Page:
Monday, 22 February 2016
Deadpool | review by Douglas J. Ogurek
We expect a couple of things from a good superhero movie. First, of course, is action punctuated by violence. We’re happy if we walk away with a favourite scene or two. Second is a superhero who’s fun to watch. If we’re lucky, he or she will charm us with a couple of quotable quotes.
Choosing such scenes or quotes for Deadpool, directed by Tim Miller, proves problematic. That’s because every scene entertains . . . and almost everything this film’s namesake says (and he says a lot) elicits at least a chuckle.
Typically, people who don’t stop talking annoy us. Ryan Reynolds’s Wade Wilson/Deadpool talks . . . and talks . . . and talks. He never stops. But here’s the difference: whether he’s skipping, getting tortured, taking a cab ride, or hacking off bad guys’ (or his own) limbs, this audience addressing antihero leaves the viewer wanting more.
There’s something awfully compelling about a protagonist who pops his head out of a mid-air, upside-down vehicle and says, “Shit. Did I leave the stove on?”
Deadpool, which broke the box office record for an R-rated film’s opening weekend, shows keen awareness of its position in a long line of superhero films, and it exploits that position brilliantly.
Typical Superhero Story, Atypical Storytelling Techniques
What Wade Wilson wants is pretty straightforward: to apprehend Francis/Ajax, the villain responsible for Wilson’s Freddy Krueger-like complexion. It’s the way the story unfolds, however, where Deadpool makes its mark.
As soon as the opening credits roll, the film sets itself apart: instead of stars’ names, superhero film character tropes (e.g. “the hot chick”, “the British villain”, “a moody teen”) and other gems appear.
The story begins with a day in the life of Deadpool. A super-extended action sequence (with references to everything from Monty Python and Judy Blume to 127 Hours) periodically flashes back to how Wilson obtained his powers. Such storytelling acrobatics echo Deadpool’s thrillingly unnecessary spinning flips. Moreover, plunging the viewer into the action underscores the potency of this character.
Then, down comes the fourth wall, which Deadpool not only breaks, but obliterates with Ferris Buelleresque panache. Wilson plays off superhero film clichés while boldly conceding his own role as a character in a movie. He preps us for another character’s “superhero landing”. He stops the music that accompanies the overused slow-mo superhero walk so he can make a phone call. He speculates on whether the conspicuous underpopulation of the X-Men headquarters that he visits stems from his film’s budgetary restrictions.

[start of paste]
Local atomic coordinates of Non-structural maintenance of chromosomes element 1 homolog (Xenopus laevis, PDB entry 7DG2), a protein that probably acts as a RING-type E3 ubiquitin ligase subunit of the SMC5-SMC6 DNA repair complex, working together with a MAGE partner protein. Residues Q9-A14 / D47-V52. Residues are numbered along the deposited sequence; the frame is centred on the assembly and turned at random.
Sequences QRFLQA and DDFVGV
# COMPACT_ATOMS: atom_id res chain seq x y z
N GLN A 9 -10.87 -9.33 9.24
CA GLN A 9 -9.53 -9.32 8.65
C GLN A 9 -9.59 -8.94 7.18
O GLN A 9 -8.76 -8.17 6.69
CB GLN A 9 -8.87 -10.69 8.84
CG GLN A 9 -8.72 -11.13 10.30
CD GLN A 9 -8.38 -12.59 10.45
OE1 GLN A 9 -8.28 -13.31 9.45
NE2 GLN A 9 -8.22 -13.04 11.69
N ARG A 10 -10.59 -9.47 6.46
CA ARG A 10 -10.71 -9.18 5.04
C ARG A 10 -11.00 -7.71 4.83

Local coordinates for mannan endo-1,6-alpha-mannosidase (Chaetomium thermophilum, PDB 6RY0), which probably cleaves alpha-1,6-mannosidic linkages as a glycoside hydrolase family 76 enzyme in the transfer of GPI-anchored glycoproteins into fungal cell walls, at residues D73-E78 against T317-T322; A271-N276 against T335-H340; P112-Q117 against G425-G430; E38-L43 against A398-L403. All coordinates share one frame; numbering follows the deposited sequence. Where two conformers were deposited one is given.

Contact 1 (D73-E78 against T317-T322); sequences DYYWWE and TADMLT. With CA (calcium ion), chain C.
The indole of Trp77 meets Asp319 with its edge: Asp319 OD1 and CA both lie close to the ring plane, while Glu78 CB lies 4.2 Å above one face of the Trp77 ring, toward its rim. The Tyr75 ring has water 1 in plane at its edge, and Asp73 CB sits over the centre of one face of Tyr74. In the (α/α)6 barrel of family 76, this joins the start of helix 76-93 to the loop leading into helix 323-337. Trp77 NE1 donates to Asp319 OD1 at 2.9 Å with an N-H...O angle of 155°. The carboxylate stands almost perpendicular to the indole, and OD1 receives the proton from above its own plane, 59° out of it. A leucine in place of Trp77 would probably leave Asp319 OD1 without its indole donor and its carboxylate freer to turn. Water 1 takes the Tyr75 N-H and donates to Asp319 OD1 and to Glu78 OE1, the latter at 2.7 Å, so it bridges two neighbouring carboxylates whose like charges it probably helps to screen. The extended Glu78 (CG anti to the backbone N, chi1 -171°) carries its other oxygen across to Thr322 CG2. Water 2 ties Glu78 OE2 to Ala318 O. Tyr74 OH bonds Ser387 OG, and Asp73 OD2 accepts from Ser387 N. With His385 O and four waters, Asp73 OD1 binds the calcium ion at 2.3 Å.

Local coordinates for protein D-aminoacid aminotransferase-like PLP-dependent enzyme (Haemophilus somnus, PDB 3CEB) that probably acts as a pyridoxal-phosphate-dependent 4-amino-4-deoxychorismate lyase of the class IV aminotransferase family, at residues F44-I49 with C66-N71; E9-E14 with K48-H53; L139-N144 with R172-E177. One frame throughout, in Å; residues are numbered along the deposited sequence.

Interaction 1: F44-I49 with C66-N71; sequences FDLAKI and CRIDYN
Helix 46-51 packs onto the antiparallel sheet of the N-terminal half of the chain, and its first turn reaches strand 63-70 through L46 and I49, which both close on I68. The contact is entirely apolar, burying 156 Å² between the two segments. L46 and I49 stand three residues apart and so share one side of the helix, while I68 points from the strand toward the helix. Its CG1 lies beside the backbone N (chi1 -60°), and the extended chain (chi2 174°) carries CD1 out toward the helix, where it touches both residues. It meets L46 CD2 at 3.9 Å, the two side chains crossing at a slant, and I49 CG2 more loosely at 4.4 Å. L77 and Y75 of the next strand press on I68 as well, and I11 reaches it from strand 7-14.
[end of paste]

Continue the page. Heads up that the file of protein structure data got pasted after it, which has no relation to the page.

In the ultimate fourth wall mischief, Deadpool pokes fun at Ryan Reynolds the actor’s looks-rather-than-acting-fuelled rise and at Reynolds’s disastrous Green Lantern (2011) movie. He even comments on “breaking a fourth wall within a fourth wall”.
A Stark Departure
The Marvel cinematic superhero roster, despite its continuing success, stood to benefit from another eccentric character. Yes, the Avengers films are highly enjoyable, but doesn’t all that teamwork slightly detract from the narcissistic splendor of Tony Stark/Iron Man?
Along comes Deadpool, shrewdly marketed as the (wink wink) perfect date movie (which doesn’t escape Wilson’s commentary) for Valentine’s Day weekend. And couples do get a love story of sorts, but more important, they get a new kind of superhero whose moxie transcends that of Iron Man.
Undoubtedly Robert Downey Jr.’s Tony Stark/Iron Man did a lot for the superhero subgenre, but Reynolds’s Wilson, with his chummy approach, contemporary cultural references, rebellion against superhero conventions, and crude asides better connects with adult viewers.
Examples? Okay. Iron Man flies around in a computerized metal suit that is the result of his engineering genius. Deadpool takes the cab (and doesn’t pay the driver). Iron Man has an arsenal embedded in his suit. Deadpool throws his weapons in a Hello Kitty bag, which he’s prone to forget. Tony Stark lives in a beautiful cliff-side contemporary home surrounded by his inventions. Wade Wilson rooms with an elderly blind woman in a cluttered apartment. He passes gas as he walks by her and says, “Hashtag drive-by.” Stark wouldn’t do that.
Tony “It’s moments like these when I realize how much of a superhero I am” Stark is a narcissist. Wade “This shit’s gonna have nuts in it” Wilson is a smart-ass. Who would you rather spend time with? – Douglas J. Ogurek *****